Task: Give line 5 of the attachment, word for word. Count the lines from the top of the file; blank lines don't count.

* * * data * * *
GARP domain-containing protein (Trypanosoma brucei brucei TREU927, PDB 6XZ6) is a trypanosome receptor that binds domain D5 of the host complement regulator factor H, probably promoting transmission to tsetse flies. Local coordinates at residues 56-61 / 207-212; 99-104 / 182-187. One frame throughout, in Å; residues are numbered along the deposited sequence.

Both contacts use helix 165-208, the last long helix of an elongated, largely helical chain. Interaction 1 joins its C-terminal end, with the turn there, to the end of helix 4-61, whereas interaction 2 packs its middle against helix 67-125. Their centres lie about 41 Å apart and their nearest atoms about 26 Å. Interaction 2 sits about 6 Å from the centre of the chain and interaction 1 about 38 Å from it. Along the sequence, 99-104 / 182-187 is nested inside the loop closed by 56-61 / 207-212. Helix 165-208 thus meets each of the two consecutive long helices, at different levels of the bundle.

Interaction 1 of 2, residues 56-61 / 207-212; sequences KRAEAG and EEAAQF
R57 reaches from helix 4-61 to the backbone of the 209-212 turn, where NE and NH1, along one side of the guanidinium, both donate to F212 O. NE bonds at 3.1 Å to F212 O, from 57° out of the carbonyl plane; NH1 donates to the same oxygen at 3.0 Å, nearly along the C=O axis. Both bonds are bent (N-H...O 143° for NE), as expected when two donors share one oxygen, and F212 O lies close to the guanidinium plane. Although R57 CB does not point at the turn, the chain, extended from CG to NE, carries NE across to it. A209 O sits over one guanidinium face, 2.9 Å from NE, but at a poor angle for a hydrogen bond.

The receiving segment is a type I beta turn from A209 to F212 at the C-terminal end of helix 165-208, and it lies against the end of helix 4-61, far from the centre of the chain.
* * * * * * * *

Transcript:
The receiving segment is a type I beta turn from A209 to F212 at the C-terminal end of helix 165-208, and it lies against the end of helix 4-61, far from the centre of the chain.